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  1. #1
    Billie9274 is offline Newbie
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    Default The pronunciation of 'Sh' - Pronunciation in Use

    Hello, teachers.
    I have a curiosity about pronouncing the 'sh' sound.
    I thought it's sounded with a closed teeth(as people do in the video), but
    according to my book, Pronunciation in Use by Cambridge, describes it with rather opened teeth.
    Actually it looks completely opened.
    Do you have any opinion about why the book describes 'sh' sound like that, could you tell me?

  2. #2
    BobK's Avatar
    BobK is offline Harmless drudge
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    Default Re: The pronunciation of 'Sh' - Pronunciation in Use

    I'm not sure why the book should describe it that way. I find it impossible to make this sound with my teeth apart. (I don't know the book - perhaps the photograph is of someone with what dentists call an 'overbite' [their teeth don't meet when they have their mouth shut]).

    b

  3. #3
    Billie9274 is offline Newbie
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    Default Re: The pronunciation of 'Sh' - Pronunciation in Use

    Thank you very much.. I think I get the picture now. And thank you for the new word!
    Last edited by Billie9274; 21-Nov-2011 at 13:48. Reason: adding

  4. #4
    5jj's Avatar
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    Default Re: The pronunciation of 'Sh' - Pronunciation in Use

    When I make the sound, my teeth are not touching, but I can make an almost identical sound with my teeth together.

    My phonetics books all illustrate this fricative with a sagittal section showing the teeth apart.
    Please do not edit your question after it has received a response. Such editing can make the response hard for others to understand.


  5. #5
    Billie9274 is offline Newbie
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    Default Re: The pronunciation of 'Sh' - Pronunciation in Use

    I didn't know about the detail you told and about other books.
    Thank you for your explanation and information.

  6. #6
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    Default Re: The pronunciation of 'Sh' - Pronunciation in Use

    Quote Originally Posted by BobK View Post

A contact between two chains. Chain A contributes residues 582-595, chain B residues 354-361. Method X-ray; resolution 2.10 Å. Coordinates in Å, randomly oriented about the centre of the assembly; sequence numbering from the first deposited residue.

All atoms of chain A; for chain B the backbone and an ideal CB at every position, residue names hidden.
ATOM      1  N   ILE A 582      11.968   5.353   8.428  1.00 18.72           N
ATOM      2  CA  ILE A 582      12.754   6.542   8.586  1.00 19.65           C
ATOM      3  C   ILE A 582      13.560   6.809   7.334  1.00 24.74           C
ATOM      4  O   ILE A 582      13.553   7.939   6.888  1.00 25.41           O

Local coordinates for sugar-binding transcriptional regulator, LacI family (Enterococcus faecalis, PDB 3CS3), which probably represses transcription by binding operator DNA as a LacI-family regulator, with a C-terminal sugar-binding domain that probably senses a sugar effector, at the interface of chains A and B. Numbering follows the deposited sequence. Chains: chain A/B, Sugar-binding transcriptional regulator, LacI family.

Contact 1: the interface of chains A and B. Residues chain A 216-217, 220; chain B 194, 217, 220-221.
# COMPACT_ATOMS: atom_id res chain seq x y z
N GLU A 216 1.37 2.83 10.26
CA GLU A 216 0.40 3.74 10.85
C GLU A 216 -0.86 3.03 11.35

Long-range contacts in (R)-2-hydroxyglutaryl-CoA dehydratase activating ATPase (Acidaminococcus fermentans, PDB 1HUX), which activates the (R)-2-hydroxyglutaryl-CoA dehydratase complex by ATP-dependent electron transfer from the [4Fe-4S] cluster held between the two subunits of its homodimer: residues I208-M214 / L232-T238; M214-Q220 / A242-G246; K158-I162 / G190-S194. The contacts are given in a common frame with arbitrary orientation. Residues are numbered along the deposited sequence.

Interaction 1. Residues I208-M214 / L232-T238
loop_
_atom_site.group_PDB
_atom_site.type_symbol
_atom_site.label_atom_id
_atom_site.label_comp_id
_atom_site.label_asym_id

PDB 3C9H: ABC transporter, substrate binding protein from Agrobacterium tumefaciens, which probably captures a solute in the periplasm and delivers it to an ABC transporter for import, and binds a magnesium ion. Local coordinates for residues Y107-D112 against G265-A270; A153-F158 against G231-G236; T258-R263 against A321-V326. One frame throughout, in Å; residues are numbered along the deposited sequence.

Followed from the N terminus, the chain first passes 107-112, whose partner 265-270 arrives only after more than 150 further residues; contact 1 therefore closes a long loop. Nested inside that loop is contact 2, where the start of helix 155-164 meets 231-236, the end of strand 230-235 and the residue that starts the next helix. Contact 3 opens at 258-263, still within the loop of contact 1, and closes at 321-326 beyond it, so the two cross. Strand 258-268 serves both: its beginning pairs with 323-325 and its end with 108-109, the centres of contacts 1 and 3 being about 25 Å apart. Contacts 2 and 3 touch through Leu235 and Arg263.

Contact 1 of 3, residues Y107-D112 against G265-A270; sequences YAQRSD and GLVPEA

I'm not sure why the book should describe it that way. I find it impossible to make this sound with my teeth apart. (I don't know the book - perhaps the photograph is of someone with what dentists call an 'overbite' [their teeth don't meet when they have their mouth shut]).

    b
    To clarify: when I make the sound my molars are touching; my front teeth ('incisors') aren't.

    b

  7. #7
    5jj's Avatar
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    Default Re: The pronunciation of 'Sh' - Pronunciation in Use

    Quote Originally Posted by BobK View Post
    To clarify: when I make the sound my molars are touching; my front teeth ('incisors') aren't.
    Yours may be; mine aren't. Indeed, I cannot have my molars touching without my incisors touching.

    Unfortunately, most sagittal sections do not show the molars. However, if we can imagine them in these illustrations, which are presumably intended to show the tongue positions for most people, they would not, I feel, be touching:


    palatoalveolar fricatives
    Phonetics & Phonology Tutorial (answers) | Azus Notes (Diagram D)
    Please do not edit your question after it has received a response. Such editing can make the response hard for others to understand.


  8. #8
    BobK's Avatar
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    Default Re: The pronunciation of 'Sh' - Pronunciation in Use

    Thanks for the links. I guess I'm a freak

    b

  9. #9
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    Default Re: The pronunciation of 'Sh' - Pronunciation in Use

    I can make the "sh" sound with none of my teeth touching, with my molars but not my incisors touching and with my incisors but not my molars touching. I should point out that I have a slight overbite and I can't make my molars and incisors meet at the same time.

  10. #10
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    Default Re: The pronunciation of 'Sh' - Pronunciation in Use

    "Sh" is made with the tongue and palate. I can't see where teeth enter into it.
    I can make a more or less acceptable /sh/ sound from a teeth clenched position to an amost fully open mouth position - but it is most natural with the teeth not quite together, as 5jj says.

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